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Tracing the story of Uganda Martyrs – Young men who died for their faith!

Like in many African countries, the advent of Christianity in Uganda never came on a silver platter. In fact, the period between 31st January 1885 and 27th January 1887, was covered by tears and bloodshed within the central region of Uganda mostly known as the historical Buganda Kingdom. This historical event is celebrated every 3rd June in commemoration of the Uganda Martyrs.

Today the 03rd June, 2020 - is a unique Martrys' day to remember in the History of Uganda. With the current on going unprecedented effects of the infamous Covid-19 pandemic, the catholic church was left with no option but to call off the martry celebration event. A total of Only 60 catholic priest and other dignatories who could follow the Ministry of Health guidelines against the spread of Corona virus represented the masses.

Christian missionaries, both Catholic and Anglican, arrived in Africa during the late 19th century. The first of the Catholic missions was established by the White Fathers, a missionary society founded by the French cardinal Charles Lavigerie, the archbishop of Algiers and Carthage. (The White Fathers took their name not from the color of their skin but from the color of their long tunic.) As early as 1878, when he was asked by Pope Leo XIII to take charge of the missions in equatorial Africa, Lavigerie began a series of annual caravan journeys to central Africa as part of the Catholic evangelization of the area. The next year, a Catholic mission was founded in what is now Uganda.

Baganda were a group in which European missionaries took particular interest. Also it was the largest and most powerful of the local ethnic groups in Uganda. Actually the country got her name from this strong Kingdom. Edward Rice (a friend of Thomas Merton) offers an overview of the importance of the region and the Baganda people in his book Captain Sir Richard Francis Burton, a biography of the Victorian explorer and linguist. Rice recounts that the Baganda were among the richest and most advanced tribes in central Africa. Moreover, they “bore a certain patina of civilization that was to astound Europeans later, with well-organized bureaucracies, statesmanship of a superior order, finely developed arts and architecture, and unusual handicrafts.” Yet the civilization also had a dark side, according to Rice, with both rulers and subjects having the reputation of being “unnaturally cruel.”

Kabaka (King) Mutesa 1 (Full names - Mukaabya Walugembe Kayiira) the 30th Kabaka of the Kingdom of Buganda, exemplified this cruel streak when he took the throne in 1856, to ensure his own political survival he buried his brothers alive—all 60 of them. Yet he adopted a more or less benign approach to the Christian missionaries. (Butler’s Lives of the Saints calls him a “not unfriendly ruler.”) In essence, Kabaka Mutesa i allowed his subjects to choose among any of the faiths being imported into his kingdom—Catholic, Protestant, or Muslim. In turn, each group attempted to assert its influence on the king’s court through the conversion of high-ranking officials. Mutesa i, however, pointedly did not choose any of the doctrine. In 1884 he died, still adhering to the local traditional religions.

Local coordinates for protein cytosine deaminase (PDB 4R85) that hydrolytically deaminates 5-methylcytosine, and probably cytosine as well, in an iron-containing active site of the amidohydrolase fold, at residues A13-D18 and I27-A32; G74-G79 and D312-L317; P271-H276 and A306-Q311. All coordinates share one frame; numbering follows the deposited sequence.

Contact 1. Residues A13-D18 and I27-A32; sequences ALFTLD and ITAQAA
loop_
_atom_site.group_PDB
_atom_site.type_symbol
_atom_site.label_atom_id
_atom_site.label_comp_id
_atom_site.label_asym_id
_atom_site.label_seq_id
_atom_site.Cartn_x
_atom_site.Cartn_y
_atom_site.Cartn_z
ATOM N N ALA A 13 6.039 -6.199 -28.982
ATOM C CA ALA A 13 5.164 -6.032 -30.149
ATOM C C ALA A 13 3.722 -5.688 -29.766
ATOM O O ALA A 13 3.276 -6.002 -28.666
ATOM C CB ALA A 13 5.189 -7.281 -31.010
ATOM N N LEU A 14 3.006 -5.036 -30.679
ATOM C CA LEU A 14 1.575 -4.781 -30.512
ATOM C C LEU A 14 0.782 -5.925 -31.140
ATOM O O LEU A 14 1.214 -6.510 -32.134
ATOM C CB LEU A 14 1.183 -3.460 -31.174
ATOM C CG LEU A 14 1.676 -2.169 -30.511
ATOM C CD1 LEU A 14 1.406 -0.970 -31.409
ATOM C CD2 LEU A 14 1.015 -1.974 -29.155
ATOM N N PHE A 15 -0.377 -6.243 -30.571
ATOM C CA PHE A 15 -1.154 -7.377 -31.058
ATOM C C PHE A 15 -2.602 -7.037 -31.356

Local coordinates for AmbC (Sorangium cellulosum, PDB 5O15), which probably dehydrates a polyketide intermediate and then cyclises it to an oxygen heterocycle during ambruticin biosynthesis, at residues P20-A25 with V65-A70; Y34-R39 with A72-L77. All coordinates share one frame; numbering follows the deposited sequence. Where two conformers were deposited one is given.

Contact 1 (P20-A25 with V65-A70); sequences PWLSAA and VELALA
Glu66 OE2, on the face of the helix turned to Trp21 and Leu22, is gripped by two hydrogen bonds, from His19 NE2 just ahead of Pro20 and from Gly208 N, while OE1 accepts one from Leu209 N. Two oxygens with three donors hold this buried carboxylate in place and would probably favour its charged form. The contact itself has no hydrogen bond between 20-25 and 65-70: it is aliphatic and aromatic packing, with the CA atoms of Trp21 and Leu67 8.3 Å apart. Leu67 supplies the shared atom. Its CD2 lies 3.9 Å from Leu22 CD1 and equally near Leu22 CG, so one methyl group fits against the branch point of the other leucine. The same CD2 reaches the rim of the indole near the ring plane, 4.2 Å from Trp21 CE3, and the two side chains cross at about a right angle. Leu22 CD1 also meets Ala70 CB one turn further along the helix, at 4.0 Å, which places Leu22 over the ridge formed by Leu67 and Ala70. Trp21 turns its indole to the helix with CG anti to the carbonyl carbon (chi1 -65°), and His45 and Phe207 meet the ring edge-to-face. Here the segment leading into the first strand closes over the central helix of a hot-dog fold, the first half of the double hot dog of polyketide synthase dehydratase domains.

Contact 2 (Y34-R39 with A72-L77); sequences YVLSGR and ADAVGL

Conversion to any faith among the Baganda meant a rejection of the traditional religions and this was against the cultural norms of the time.  It also implied a setting aside of some of the traditional ways of life, an adherence to a new set of moral and religious standards, and, often, the establishment of a new set of alliances, based on religious belief. As a result, the group of new believers (called abasomi, or readers) came to be regarded with suspicion by other Baganda as a dangerous rebel faction. During the reign of Mutesa i. However, these suspicions were kept under check by the cultural and tradition leaders of Buganda Kingdom.

With the succession of his son, Kabaka Mwanga ii (Full names - Daniel Basammula-Ekkere), the situation altered dramatically. As a young man, Mwanga ii had shown some favor to the Christian missionaries, but his attitude changed as soon as he took the throne. According to tradition, the kabaka was the center of all authority and power in the kingdom, and he could use his subjects as he wished. But the presence of the missionaries was severely diminishing his authority among the converts. Kabaka Mwanga ii was also a practicing pedophile, and upon discovering that the young men who had converted to Christianity were beginning to reject his orders, he grew enraged. As a result, the king sought to eliminate Christianity from his kingdom and began a violent persecution of the missionaries, the new Christians and all converts.